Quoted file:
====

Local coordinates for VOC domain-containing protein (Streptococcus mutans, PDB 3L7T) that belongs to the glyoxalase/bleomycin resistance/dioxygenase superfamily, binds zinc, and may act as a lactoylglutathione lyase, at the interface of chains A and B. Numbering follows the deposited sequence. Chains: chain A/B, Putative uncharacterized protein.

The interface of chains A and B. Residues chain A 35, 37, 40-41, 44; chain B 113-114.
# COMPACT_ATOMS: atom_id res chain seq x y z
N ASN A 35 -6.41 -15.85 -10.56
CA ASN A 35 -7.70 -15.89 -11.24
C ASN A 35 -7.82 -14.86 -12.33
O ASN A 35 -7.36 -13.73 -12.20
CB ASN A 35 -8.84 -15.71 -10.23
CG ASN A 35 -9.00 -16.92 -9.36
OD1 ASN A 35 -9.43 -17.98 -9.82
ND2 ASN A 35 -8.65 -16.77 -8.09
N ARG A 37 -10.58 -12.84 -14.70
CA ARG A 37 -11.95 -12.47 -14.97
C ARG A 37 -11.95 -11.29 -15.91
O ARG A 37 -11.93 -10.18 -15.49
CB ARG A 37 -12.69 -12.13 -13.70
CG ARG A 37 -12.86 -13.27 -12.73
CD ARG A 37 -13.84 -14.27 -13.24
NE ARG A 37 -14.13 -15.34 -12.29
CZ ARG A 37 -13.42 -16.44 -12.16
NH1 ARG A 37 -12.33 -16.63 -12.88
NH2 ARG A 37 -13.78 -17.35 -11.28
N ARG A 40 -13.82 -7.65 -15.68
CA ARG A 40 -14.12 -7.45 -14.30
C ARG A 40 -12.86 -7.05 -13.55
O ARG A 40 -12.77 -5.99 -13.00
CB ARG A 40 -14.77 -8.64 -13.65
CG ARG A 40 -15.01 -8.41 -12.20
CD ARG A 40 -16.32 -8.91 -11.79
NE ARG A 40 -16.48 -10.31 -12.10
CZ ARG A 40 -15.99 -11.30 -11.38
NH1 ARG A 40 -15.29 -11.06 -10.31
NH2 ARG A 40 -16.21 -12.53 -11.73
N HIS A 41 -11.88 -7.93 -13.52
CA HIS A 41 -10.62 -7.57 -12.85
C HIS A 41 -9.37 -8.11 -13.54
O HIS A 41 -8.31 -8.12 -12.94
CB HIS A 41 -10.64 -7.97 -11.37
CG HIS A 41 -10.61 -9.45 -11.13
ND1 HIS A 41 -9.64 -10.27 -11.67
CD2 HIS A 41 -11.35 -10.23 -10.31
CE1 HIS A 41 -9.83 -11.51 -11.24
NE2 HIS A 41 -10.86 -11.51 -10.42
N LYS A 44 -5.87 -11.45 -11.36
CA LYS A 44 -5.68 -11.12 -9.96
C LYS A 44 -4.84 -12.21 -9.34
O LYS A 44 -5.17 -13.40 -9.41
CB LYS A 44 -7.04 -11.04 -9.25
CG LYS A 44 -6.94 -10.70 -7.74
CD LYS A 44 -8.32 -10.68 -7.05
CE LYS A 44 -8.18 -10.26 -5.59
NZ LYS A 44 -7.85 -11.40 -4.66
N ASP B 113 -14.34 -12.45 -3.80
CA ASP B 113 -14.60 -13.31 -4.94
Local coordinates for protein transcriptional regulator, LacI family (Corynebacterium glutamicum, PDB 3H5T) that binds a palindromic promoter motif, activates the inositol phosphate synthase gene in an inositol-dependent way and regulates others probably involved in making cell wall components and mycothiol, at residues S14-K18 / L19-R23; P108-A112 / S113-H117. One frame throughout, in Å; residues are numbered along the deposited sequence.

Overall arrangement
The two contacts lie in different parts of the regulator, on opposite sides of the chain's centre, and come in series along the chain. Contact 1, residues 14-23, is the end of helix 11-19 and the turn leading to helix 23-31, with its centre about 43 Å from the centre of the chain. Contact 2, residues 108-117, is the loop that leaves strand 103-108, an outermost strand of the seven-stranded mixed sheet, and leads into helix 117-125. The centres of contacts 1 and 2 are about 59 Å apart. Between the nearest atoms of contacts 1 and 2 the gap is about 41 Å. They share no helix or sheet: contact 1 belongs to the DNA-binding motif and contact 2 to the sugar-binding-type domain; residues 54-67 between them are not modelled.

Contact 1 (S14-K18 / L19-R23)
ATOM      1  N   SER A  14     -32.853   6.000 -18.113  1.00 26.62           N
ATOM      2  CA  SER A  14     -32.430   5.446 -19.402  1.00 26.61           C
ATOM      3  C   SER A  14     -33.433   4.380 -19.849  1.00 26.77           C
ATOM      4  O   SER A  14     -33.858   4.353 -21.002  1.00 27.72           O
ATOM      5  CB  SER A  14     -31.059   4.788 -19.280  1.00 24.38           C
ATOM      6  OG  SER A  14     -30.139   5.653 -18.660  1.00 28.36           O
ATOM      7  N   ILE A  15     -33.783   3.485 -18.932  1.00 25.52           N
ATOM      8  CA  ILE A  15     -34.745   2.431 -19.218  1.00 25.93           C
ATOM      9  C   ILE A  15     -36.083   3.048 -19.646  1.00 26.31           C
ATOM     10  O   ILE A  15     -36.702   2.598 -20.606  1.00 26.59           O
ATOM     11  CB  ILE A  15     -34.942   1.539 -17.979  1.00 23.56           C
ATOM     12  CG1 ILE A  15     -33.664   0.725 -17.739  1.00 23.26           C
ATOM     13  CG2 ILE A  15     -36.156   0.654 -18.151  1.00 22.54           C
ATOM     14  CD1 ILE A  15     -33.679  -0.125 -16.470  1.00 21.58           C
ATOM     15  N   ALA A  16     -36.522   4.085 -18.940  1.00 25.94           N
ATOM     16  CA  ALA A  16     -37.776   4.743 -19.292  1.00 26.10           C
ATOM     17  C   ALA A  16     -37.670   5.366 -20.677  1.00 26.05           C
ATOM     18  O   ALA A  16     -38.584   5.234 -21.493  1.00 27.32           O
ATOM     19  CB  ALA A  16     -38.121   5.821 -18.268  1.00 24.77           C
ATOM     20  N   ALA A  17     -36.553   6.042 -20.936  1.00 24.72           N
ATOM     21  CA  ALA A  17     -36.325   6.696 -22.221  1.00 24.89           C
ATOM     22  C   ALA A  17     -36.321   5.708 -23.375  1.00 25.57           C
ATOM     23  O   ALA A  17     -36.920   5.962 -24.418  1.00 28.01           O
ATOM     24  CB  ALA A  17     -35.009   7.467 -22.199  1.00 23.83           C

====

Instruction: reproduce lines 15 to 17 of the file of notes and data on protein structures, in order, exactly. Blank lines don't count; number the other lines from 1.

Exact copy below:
O ARG A 37 -11.93 -10.18 -15.49
CB ARG A 37 -12.69 -12.13 -13.70
CG ARG A 37 -12.86 -13.27 -12.73